Softening its stand on the release of Sahara Group chief Subrata Roy, the Supreme Court on Thursday said that Roy and directors cannot be lodged in jail and the group’s accounts attached when the court wants the group to arrange Rs 10,000 crore as security.
“You cannot keep them in jail and disable them from depositing money. You cannot have it both ways. You cannot stop them from selling properties, attach all their accounts and ask them to come out only when they can pay he money,” said a bench of Justices TS Thakur and AK Sikri.
The bench, however, also clarified that it could not modify the order passed by the previous bench regarding the quantum of security money.
It said it could lift the embargoes on selling properties and operating the bank accounts to enable them arrange money.
“The conditions may be onerous but the court that put you inside deemed such conditions to be appropriate. For this purpose, we will, however, allow you to sell and mortgage some properties subject to certain safeguards and satisfaction of the Sebi,” said the bench.
While reserving its order on Sahara’s fresh application for release of Roy and two other directors, the court also asked the group to produce “adequate communication” with Bank of China, the creditor, including its nod, for sale of three overseas hotels to raise the money.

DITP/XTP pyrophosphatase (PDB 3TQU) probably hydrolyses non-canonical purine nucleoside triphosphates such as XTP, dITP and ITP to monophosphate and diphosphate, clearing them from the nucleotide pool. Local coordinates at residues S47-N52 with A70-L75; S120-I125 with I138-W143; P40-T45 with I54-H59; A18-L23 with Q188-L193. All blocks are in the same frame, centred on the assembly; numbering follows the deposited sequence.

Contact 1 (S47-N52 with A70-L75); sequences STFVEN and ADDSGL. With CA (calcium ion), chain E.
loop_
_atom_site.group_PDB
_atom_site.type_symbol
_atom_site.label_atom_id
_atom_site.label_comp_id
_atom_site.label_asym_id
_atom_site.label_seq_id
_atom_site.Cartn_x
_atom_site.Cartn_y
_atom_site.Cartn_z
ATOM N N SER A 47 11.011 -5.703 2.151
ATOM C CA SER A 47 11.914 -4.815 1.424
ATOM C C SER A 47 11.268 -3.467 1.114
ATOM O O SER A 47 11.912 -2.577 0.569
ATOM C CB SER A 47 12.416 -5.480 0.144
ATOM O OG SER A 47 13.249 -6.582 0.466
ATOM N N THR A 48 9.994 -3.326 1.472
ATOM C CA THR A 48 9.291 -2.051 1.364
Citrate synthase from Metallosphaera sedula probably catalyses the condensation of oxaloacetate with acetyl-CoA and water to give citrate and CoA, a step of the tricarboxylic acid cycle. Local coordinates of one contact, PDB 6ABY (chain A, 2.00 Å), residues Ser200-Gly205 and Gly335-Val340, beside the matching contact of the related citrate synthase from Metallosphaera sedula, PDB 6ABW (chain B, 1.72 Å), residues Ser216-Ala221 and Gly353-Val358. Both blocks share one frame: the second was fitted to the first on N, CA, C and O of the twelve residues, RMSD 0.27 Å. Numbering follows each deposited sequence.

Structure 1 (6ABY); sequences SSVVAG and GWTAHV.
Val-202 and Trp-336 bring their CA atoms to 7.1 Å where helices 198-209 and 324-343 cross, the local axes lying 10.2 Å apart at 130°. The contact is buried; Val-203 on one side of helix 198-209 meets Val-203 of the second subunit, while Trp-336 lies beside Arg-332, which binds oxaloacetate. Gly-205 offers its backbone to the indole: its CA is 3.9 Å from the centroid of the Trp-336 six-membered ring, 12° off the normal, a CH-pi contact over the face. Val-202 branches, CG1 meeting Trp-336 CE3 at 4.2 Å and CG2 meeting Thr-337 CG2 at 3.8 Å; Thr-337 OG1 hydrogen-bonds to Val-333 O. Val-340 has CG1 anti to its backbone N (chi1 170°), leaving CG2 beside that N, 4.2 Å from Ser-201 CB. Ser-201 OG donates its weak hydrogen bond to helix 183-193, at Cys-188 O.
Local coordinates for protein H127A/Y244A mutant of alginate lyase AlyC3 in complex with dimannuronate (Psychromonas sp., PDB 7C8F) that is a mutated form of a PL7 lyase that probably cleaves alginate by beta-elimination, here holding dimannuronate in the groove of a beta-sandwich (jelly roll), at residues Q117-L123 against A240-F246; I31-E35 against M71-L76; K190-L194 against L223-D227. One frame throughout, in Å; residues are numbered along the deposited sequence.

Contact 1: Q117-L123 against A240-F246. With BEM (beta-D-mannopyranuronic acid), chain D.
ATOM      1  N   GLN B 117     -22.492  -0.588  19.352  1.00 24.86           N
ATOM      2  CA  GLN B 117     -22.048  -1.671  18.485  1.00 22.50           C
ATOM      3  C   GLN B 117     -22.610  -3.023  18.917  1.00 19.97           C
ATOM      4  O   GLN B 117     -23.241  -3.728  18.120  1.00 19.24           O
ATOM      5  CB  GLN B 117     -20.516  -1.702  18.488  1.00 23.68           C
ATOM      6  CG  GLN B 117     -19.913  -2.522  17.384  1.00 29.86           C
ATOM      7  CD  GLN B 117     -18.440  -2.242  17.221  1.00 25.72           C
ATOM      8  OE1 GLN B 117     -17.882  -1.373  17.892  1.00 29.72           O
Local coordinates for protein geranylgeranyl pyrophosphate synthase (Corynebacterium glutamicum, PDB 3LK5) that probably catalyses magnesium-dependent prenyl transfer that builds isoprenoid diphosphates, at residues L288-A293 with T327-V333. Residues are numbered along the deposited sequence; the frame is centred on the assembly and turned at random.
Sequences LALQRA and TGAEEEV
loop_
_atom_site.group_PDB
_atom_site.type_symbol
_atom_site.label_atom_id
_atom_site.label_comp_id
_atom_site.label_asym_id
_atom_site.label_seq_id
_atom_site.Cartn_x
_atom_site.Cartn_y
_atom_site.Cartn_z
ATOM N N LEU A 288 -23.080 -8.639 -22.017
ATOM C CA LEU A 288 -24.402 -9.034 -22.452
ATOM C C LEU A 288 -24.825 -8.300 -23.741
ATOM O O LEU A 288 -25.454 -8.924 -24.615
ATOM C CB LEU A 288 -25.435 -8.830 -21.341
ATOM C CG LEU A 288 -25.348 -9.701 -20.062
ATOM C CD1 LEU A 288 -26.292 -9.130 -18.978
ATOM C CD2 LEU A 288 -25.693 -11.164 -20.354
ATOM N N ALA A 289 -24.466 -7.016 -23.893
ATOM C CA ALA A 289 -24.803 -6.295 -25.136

The bench said it wanted to have “a clear picture” of the outstanding liability of the Saharas along with the valuation report of the properties listed by the company for sale within one week.
Meanwhile, senior advocate Rajeev Dhavan, appearing for group, submitted a fresh proposal stating that they were ready to deposit Rs 3,000 crore cash in five days and another Rs 2,000 crore in the next 30 days thereafter. Besides, the group could furnish a bank guarantee for the rest of Rs 5,000 crore in 60 days after selling its equities in hotels, one situated in London and two in New York.
The court, however, passed the order giving one week time to the group to furnish an affidavit clarifying that it had received the necessary approval from the Bank of China for going ahead with sale of the properties.
The counsel also pleaded for keeping Roy in house arrest instead of Tihar jail here as incarceration in his case had resulted greater hardship to the company and it would “never” be able to comply with court’s order to refund investors money to the Sebi.
“We appreciate everything but the sheer magnitude of the problem is formidable. We have to keep into consideration personal liberty and the amount of the money to be refunded,” the bench replied.
During the hearing, the court said that it was inclined to allow Saharas to sell the nine properties listed by the company and mortgage Amby Valley for raising the money.
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